The first book where Tolkien published anything about Trolls was in The Hobbit, although Trolls are mentioned already in The Book of Lost Tales:

Men came to Tol Eressëa and also Orcs, Dwarves, Gongs, Trolls, etc.
BoLT II, The History of Eriol or Ælfwine and the end of the Tales

The Trolls that the readers meet in The Hobbit are based on the Trolls that was known from norse mythology and fairytales. They were described as very large persons (twelve to fourteen feet high), with great heavy faces, slow in the uptake, and mighty suspicious about anything new to them. They had legs that were as thick as young tree-trunks and wore stony boots, and they had to be underground before the sun rose, or else they were turned to stone.

When The Lord of the Rings was published, some new varieties of Trolls were introduced. The first mentioned was the Cave-troll that the Fellowship met in Moria. According to what is written in Appendix F, these Trolls were probably of the same kind that was described in The Hobbit, but they had been taught by Sauron what little they could learn, and because of that had their wits increased with wickedness. They spoke a debased from of the Common Speech. At the end of the Third Age, the Olog-hai appeared in southern Mirkwood and in the mountain borders of Mordor. These were Trolls that were bred by Sauron; filled with the evil will of their master. They were a fell race, strong, agile, fierce, cunning and harder than stone. And to make matters worse, they could endure the Sun as long as Sauron’s will held sway over them. The only speech they knew was the Black Speech.

Trolls are clearly not an invention of Illúvatar, so where they came from is an open question, just as the origin of Orcs. Treebeard states that Trolls were made in mockery of the Ents, just as Orcs were made in mockery of Elves. But in Myths Transformed, we can read the following:

“It seems clearly implied in The Lord of the Rings that trolls existed in their own right, but were 'tinkered' with by Melkor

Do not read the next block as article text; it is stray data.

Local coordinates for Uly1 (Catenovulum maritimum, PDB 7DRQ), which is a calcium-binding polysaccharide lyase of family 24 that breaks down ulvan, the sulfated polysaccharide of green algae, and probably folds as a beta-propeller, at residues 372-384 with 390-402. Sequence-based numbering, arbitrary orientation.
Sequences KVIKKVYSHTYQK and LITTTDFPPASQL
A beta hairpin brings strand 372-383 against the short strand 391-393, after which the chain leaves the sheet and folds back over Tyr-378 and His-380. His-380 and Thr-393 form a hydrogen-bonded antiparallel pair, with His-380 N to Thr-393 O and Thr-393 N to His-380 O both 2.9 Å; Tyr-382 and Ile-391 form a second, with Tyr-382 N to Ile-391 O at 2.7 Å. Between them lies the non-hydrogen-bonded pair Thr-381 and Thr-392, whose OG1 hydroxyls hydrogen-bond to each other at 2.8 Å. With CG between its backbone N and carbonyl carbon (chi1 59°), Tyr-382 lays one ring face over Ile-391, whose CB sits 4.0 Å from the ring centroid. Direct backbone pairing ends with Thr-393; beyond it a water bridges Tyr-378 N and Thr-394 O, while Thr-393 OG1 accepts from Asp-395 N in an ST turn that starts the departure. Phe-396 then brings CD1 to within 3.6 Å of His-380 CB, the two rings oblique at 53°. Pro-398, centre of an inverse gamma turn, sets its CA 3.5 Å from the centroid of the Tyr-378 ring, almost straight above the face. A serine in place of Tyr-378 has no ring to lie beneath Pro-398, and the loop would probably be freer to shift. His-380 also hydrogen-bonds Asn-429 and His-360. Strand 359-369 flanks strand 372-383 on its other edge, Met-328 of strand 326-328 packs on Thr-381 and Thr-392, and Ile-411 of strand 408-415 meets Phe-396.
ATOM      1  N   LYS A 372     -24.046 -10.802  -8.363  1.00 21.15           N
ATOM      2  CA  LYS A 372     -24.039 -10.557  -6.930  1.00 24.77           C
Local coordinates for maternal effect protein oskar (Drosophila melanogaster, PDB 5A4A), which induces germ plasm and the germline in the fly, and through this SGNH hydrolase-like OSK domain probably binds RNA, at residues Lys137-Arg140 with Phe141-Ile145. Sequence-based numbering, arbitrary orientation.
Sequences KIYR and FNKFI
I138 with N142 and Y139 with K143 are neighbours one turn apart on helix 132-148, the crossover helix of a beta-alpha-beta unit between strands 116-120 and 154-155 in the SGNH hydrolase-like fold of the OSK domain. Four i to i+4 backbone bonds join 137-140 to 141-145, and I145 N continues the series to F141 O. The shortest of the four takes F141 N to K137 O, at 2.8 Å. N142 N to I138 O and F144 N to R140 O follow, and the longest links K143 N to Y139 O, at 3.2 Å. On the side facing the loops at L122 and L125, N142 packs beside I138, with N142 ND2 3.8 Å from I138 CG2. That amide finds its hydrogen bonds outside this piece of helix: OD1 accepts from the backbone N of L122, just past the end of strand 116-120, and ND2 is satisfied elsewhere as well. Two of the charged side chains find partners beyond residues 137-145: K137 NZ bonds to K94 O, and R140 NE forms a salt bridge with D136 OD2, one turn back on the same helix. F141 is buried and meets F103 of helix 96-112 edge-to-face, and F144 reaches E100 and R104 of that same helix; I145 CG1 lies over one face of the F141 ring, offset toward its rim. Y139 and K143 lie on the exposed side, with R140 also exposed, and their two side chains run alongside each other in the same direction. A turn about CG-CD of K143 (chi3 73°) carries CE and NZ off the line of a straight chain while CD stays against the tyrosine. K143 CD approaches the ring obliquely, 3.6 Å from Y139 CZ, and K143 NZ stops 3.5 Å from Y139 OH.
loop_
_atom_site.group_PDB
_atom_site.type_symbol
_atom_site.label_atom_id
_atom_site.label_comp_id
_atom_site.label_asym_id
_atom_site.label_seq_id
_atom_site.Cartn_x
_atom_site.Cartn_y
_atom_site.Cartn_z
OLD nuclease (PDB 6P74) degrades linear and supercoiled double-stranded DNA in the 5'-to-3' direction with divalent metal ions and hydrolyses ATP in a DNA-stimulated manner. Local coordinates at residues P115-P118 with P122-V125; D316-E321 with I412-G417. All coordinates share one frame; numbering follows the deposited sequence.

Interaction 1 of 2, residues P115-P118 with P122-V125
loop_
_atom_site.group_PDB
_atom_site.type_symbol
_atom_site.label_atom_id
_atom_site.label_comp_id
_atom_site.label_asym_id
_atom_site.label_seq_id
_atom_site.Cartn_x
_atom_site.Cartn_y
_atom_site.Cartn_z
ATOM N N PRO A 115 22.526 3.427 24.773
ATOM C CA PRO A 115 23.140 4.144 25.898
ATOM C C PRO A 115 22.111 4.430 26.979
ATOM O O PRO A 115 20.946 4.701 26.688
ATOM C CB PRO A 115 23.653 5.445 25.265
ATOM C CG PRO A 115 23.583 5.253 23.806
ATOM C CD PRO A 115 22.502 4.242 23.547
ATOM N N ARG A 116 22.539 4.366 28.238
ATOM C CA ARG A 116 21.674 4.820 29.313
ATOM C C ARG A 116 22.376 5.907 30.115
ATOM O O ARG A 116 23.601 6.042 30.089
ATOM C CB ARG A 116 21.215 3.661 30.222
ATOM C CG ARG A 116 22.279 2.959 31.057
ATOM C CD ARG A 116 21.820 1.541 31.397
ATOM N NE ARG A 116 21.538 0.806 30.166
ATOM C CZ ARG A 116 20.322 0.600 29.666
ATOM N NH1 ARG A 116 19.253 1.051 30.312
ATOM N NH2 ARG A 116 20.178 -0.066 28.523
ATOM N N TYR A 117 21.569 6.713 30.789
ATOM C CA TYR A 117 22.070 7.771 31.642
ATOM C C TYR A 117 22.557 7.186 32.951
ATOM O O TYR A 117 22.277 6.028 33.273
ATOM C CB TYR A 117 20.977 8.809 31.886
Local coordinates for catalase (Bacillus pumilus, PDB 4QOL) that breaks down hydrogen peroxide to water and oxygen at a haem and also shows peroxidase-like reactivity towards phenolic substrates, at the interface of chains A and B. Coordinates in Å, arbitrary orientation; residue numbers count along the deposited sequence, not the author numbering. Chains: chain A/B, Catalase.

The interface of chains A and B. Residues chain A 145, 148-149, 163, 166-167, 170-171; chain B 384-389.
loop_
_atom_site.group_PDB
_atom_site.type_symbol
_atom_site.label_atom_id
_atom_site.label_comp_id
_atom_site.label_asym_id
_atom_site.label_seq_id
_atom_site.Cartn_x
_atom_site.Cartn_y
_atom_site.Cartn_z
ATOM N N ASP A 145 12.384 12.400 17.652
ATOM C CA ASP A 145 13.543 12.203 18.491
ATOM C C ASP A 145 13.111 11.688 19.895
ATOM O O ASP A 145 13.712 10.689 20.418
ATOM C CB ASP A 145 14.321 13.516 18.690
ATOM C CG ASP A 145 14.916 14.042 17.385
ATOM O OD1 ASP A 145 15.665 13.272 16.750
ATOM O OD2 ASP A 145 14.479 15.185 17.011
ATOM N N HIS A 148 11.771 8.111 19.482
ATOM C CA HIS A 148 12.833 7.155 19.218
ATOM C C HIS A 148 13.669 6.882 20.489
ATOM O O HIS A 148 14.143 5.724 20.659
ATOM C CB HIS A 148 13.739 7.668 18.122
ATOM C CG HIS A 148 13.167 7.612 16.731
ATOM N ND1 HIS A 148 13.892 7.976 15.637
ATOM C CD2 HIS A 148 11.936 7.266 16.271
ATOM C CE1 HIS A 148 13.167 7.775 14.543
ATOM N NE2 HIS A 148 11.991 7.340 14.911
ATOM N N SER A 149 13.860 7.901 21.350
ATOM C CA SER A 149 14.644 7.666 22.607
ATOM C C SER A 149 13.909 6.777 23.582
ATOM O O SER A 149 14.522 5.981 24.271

History of Middle-earth X, Morgoth's Ring - Myths Transformed

So what does that mean? Were Trolls indeed a part of the Third Theme? Were they originally “good” creatures that Melkor saw fit to use to his own purposes? Probably Tolkien were a little confused about Trolls as he were about Orcs, cause in Letters #153, the following can be read:

“I am not sure about Trolls. I think they are mere 'counterfeits', and hence (though here I am of course only using elements of old barbarous mythmaking that had no 'aware' metaphysic) they return to mere stone images when not in the dark. But there are other sorts of Trolls beside these rather ridiculous, if brutal, Stone-trolls, for which other origins are suggested. Of course... when you make Trolls speak you are giving them a power, which in our world (probably) connotes the possession of a 'soul'.”

Trolls never had any central place among the population in the works of Tolkien. We see them as a side-adventure to the Quest of Erebor, and also those same Trolls re-emerge in The Lord of the Rings when their stony remains frighten the hobbits.

Later in The Lord of the Rings we meet the Cave-trolls in Moria, and the Olog-hai emerge at the Pelennor Fields and before the Morannon. And through the Appenices, we also come to learn that Aragorn's grandfather Arador was slain by Trolls in the mountain north of Imladris in T.A. 2930.


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